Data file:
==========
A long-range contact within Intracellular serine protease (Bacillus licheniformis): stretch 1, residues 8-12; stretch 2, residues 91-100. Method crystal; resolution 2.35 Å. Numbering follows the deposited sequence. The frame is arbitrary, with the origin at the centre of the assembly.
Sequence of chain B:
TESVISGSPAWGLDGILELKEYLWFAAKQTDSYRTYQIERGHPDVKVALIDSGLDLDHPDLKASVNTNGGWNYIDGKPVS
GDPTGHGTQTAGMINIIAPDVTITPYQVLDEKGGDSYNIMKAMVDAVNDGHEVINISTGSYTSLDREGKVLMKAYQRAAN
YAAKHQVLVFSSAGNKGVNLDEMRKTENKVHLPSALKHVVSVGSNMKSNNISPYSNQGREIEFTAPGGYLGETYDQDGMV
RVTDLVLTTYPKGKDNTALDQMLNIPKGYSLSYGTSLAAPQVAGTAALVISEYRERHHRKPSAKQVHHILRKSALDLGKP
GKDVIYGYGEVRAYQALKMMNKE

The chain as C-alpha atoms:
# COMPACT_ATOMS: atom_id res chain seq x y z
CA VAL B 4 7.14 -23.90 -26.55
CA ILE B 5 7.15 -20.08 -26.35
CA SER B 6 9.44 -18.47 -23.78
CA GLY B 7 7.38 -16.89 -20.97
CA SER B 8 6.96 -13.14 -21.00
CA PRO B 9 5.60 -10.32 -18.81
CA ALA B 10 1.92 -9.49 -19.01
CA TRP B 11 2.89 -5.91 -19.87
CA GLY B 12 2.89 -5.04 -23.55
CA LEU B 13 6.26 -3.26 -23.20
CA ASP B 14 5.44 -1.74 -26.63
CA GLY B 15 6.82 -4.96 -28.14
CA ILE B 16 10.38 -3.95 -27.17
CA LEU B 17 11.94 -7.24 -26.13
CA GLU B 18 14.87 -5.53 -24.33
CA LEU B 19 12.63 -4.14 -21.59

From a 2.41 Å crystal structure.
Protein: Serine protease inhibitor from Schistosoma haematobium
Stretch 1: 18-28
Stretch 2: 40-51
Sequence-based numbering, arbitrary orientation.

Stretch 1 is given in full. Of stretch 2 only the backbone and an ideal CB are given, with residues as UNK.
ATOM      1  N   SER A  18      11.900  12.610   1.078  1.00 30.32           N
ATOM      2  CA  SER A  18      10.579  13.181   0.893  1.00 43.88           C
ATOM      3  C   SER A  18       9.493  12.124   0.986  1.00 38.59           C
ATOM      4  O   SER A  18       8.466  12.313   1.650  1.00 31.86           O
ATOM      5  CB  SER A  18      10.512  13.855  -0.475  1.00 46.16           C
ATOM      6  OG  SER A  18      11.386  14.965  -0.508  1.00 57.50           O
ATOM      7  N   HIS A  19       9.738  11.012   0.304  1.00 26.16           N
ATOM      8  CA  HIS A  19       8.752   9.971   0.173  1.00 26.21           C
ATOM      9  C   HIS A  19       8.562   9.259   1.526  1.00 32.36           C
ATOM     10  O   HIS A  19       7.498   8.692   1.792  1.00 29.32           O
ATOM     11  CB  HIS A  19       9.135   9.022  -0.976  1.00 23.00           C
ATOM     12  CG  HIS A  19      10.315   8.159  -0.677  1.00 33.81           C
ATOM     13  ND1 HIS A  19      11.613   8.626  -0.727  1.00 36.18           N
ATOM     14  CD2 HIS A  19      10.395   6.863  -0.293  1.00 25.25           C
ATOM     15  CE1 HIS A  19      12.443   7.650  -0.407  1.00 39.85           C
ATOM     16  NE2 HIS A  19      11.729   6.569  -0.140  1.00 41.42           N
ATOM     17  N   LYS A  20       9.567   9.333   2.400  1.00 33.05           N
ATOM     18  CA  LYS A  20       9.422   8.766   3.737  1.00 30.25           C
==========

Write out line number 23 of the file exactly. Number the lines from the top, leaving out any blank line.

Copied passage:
CA LEU B 17 11.94 -7.24 -26.13